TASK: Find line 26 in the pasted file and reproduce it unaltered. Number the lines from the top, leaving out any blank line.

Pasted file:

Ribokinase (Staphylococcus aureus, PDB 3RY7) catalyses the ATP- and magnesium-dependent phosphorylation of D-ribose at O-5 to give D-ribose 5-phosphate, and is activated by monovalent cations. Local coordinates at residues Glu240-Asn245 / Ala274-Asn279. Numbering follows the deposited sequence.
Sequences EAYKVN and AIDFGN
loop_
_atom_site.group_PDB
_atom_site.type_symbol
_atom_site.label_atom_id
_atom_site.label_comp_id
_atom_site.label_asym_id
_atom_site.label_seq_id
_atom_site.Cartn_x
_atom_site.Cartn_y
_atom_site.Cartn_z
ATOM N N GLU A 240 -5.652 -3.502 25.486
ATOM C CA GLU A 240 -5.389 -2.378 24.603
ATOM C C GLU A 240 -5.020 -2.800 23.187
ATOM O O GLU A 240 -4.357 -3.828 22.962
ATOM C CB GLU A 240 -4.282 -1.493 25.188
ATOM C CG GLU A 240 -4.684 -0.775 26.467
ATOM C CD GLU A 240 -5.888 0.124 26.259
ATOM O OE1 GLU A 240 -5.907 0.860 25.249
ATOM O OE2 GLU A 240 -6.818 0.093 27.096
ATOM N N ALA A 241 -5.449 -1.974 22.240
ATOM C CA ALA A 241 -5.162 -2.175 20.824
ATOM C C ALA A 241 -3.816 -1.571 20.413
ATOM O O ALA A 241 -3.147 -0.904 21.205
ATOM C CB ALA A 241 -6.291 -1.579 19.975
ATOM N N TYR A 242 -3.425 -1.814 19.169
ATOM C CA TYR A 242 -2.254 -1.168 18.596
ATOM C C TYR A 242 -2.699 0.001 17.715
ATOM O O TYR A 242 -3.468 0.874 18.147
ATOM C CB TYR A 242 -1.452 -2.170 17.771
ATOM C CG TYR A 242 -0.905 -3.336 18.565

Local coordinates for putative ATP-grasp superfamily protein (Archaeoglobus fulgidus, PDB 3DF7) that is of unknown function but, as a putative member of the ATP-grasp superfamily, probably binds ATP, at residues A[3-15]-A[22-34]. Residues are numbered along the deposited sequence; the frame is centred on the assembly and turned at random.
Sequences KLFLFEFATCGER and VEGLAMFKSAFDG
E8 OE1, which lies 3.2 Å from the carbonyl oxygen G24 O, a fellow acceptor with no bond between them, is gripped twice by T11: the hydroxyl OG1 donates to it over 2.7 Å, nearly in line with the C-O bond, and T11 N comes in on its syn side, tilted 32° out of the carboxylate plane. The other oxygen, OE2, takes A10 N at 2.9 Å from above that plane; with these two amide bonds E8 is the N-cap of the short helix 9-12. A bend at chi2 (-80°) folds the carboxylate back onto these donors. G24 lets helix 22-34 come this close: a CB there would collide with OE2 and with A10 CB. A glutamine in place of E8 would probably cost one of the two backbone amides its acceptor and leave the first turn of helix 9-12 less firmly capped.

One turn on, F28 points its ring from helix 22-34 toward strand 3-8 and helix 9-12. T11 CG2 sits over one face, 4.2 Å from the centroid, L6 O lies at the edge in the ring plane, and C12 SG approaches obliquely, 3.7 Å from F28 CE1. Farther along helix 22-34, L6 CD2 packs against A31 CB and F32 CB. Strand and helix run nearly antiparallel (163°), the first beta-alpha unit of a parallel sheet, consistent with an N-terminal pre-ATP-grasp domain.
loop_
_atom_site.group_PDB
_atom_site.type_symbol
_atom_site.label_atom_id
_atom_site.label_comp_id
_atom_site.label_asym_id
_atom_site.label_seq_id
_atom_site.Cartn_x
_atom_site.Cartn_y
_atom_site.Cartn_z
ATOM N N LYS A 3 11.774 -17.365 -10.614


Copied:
ATOM C CB ALA A 241 -6.291 -1.579 19.975